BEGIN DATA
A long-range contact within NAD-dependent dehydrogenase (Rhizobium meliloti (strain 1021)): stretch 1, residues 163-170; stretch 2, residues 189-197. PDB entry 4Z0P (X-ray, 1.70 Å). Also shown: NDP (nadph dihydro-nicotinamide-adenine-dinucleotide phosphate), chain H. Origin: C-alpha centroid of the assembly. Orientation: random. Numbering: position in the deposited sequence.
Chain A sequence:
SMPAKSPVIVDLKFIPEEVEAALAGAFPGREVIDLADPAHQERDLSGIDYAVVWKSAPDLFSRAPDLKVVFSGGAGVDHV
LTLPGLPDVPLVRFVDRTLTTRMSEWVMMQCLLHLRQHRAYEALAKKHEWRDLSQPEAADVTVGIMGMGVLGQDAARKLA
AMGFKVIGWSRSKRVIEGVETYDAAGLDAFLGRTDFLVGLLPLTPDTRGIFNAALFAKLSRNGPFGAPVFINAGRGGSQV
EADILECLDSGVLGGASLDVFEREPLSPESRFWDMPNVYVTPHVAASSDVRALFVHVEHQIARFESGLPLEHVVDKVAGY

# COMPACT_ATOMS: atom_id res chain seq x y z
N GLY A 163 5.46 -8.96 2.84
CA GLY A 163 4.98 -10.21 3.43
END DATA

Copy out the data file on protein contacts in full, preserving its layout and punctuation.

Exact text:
A long-range contact within NAD-dependent dehydrogenase (Rhizobium meliloti (strain 1021)): stretch 1, residues 163-170; stretch 2, residues 189-197. PDB entry 4Z0P (X-ray, 1.70 Å). Also shown: NDP (nadph dihydro-nicotinamide-adenine-dinucleotide phosphate), chain H. Origin: C-alpha centroid of the assembly. Orientation: random. Numbering: position in the deposited sequence.
Chain A sequence:
SMPAKSPVIVDLKFIPEEVEAALAGAFPGREVIDLADPAHQERDLSGIDYAVVWKSAPDLFSRAPDLKVVFSGGAGVDHV
LTLPGLPDVPLVRFVDRTLTTRMSEWVMMQCLLHLRQHRAYEALAKKHEWRDLSQPEAADVTVGIMGMGVLGQDAARKLA
AMGFKVIGWSRSKRVIEGVETYDAAGLDAFLGRTDFLVGLLPLTPDTRGIFNAALFAKLSRNGPFGAPVFINAGRGGSQV
EADILECLDSGVLGGASLDVFEREPLSPESRFWDMPNVYVTPHVAASSDVRALFVHVEHQIARFESGLPLEHVVDKVAGY

# COMPACT_ATOMS: atom_id res chain seq x y z
N GLY A 163 5.46 -8.96 2.84
CA GLY A 163 4.98 -10.21 3.43